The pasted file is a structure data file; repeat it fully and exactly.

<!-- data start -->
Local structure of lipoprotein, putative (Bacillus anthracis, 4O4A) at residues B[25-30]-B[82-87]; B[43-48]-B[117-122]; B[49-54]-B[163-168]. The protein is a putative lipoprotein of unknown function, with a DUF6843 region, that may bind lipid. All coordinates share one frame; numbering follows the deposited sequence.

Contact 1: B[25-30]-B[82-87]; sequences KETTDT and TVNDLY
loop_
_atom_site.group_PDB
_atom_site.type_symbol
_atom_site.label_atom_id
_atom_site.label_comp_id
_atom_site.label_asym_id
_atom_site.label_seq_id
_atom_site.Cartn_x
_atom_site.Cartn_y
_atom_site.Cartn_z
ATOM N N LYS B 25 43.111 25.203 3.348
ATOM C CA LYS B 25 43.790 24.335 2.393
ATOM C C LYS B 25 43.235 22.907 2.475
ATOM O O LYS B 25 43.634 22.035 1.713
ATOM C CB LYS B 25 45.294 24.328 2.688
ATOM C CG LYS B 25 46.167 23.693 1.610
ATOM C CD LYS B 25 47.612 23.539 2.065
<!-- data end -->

Local structure of lipoprotein, putative (Bacillus anthracis, 4O4A) at residues B[25-30]-B[82-87]; B[43-48]-B[117-122]; B[49-54]-B[163-168]. The protein is a putative lipoprotein of unknown function, with a DUF6843 region, that may bind lipid. All coordinates share one frame; numbering follows the deposited sequence.

Contact 1: B[25-30]-B[82-87]; sequences KETTDT and TVNDLY
loop_
_atom_site.group_PDB
_atom_site.type_symbol
_atom_site.label_atom_id
_atom_site.label_comp_id
_atom_site.label_asym_id
_atom_site.label_seq_id
_atom_site.Cartn_x
_atom_site.Cartn_y
_atom_site.Cartn_z
ATOM N N LYS B 25 43.111 25.203 3.348
ATOM C CA LYS B 25 43.790 24.335 2.393
ATOM C C LYS B 25 43.235 22.907 2.475
ATOM O O LYS B 25 43.634 22.035 1.713
ATOM C CB LYS B 25 45.294 24.328 2.688
ATOM C CG LYS B 25 46.167 23.693 1.610
ATOM C CD LYS B 25 47.612 23.539 2.065